Dino does not include a full browser stack with its large resource usage and potential of security issues. Instead it is a native desktop application meaning it is small and has a light footprint. Dino integrates nicely with the rest of your desktop applications and services.

Get Started

Once you created an XMPP account, you can contact people across the globally connected XMPP network. XMPP addresses are of the form . You can sign in with an existing account or create a new one!

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    End of the Google Summer of Code / Dino · Monday, 26 August, 2019 - 00:00 · 2 minutes

This Google Summer of Code was about adding peer-to-peer file transfers toDino. Dino is an XMPP client, XMPP isdecentralized instant messaging standard.

The work was mostly done in two larger pull requests. The first one, dino#577 , added a Jingle framework( XEP-0166 ), the in-band-bytestreamtransport ( XEP-0047 , XEP-0261 ) and the Jingle filetransfer protocol ( XEP-0234 ).

Jingle is a protocol for (mostly out-of-band) peer-to-peer connections betweenXMPP clients. It is designed to support multiple transport types, e.g. in-bandbytestreams, connections via SOCKS5 proxies or direct IP connections. Itprovides support to send different kinds of data between clients, the two majorusers are file transfers (described below) and audio/video calls. All this isreflected in the code, the Jingle interface was designed to be extensible formore transport methods and different data types.

In-band bytestreams are a simple method of exchanging binary data between XMPPclients by sending base64 -encoded datain the XMPP stream via the server. It is a good fallback method in case noother transport works, but adds 33% overhead to the data sent.

Apart from the HTTP file upload specification, the Jingle file transferprotocol is another standard way of exchanging files between XMPP clients. ForDino (and also in Conversations ), this method isused transparently (using the same UI) for files larger than the upload limitof the HTTP upload server. This allows the user to benefit from both methods.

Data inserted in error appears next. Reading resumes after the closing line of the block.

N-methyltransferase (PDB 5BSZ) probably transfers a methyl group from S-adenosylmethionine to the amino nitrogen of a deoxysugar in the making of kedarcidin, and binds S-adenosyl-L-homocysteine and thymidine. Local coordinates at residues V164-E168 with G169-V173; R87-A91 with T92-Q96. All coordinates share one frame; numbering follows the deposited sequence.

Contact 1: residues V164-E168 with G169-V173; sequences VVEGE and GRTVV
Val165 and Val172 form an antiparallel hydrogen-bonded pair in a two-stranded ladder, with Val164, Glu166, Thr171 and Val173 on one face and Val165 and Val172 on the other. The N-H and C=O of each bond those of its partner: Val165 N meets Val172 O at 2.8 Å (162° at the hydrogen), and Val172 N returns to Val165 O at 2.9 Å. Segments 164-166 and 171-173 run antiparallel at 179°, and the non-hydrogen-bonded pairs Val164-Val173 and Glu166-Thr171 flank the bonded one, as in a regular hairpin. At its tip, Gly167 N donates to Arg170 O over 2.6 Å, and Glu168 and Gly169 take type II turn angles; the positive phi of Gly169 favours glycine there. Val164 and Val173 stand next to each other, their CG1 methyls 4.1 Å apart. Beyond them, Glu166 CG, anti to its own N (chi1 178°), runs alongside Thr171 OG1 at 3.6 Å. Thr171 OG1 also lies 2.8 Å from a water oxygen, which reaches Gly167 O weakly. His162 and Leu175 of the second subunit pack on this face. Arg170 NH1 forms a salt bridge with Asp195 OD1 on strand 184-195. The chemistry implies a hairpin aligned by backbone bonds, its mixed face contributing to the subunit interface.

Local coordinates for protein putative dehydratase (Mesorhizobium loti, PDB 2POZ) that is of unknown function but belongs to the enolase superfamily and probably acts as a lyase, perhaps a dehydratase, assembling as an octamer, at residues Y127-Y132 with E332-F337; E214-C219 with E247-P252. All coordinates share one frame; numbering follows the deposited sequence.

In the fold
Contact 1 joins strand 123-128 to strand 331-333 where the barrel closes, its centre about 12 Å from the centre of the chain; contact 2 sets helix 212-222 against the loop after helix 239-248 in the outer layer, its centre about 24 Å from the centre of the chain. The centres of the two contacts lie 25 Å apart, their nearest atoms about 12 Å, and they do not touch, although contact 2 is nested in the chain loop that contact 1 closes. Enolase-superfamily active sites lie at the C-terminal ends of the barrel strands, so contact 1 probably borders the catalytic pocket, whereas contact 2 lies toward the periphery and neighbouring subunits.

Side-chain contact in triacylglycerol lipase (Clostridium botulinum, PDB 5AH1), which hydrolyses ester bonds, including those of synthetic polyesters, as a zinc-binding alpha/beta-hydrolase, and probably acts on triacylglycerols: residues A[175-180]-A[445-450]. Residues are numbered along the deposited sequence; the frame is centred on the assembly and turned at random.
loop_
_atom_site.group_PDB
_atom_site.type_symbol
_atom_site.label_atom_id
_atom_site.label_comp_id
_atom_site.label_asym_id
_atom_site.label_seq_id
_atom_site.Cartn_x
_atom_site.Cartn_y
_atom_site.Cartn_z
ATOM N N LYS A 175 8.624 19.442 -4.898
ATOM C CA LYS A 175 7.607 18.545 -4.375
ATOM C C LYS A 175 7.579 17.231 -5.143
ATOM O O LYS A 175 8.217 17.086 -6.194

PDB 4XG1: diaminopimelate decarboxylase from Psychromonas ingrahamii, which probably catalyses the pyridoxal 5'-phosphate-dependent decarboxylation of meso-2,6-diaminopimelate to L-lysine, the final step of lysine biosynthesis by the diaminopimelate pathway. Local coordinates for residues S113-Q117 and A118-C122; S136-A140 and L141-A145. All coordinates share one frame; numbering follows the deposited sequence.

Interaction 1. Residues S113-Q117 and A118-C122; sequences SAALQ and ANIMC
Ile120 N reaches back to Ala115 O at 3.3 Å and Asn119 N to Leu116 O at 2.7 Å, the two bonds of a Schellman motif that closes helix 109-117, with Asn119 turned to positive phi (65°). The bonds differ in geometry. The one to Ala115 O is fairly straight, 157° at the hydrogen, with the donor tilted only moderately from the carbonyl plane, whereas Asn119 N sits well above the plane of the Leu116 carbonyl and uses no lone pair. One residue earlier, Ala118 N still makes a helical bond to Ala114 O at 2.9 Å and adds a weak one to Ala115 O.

The work on this pull request was concluded by some interoperabilitytesting with Conversations and Gajim, two othermajor XMPP clients.

The second pull request, dino#592 (not merged yet, currently on commit 6028fd1 )added the SOCKS5 transport method forJingle ( XEP-0065 , XEP-0260 ).

The SOCKS5 transport method allows XMPP clients to exchange data via a directconnection or via a XMPP-server provided SOCKS5 proxy. The direct transferonly works if one client can see the other client’s IP address and is notfirewalled, which is mostly the case if both the clients are on the sameprivate network. It is currently not implemented and is waiting for somelibnice support for enumerating the local interfaces (see below). Instead, thedata can be exchanged via a proxy reachable by both clients, determined by somecandidate exchange.

Interoperability testing for the second pull requestuncovered some old and new bugs in both existing clients and my implementation.Thanks to the Conversations developer for taking my bug reports seriously andresponding very fast.

There were also a couple of other smaller pull requests which I’ll mentionhere:

  • dino#569 . Tiny fix for logging to afile.
  • dino#570 . Tiny typo fix, sorry foreven mentioning. :o
  • dino#579 . Improvement around theerror generation in response to certain XMPP messages.

In the course of the interoperability testing, I also opened a couple of issueson other XMPP clients: Conversations#3478 , Conversations#3500 , Conversations#3514, Conversations#3515 , Gajim#9784 .

As the next steps , after Google Summer of Code, I’ll implement the WebRTC transport method to getinteroperability with XMPP browser clients that cannot open direct TCPconnections to SOCKS5 servers. Additionally, one could implement audio/videocalls on top of the current Jingle code.

At this point I’d like to thank my two mentors fiaxh and mar-v-in without whom this wouldn’t have been possible. They were quick to answer anyquestions that arose, about architectural design of the code, the XMPPstandards or even just questions about Vala , the languageDino is written in.

Thanks to my mentoring organization, the XSF (XMPP standards foundation), aswell, for the weekly meetings and generally the advice given therein.

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    Ninth and tenth week: Interoperability fun / Dino · Tuesday, 6 August, 2019 - 00:00 · 2 minutes

After finishing the SOCKS5 bytestreams transport for Jingle (S5B, XEP-0065 , XEP-0260 ), I was asked whether Ihad already done interoperability testing with other clients for the fallbackto in-band bytestreams.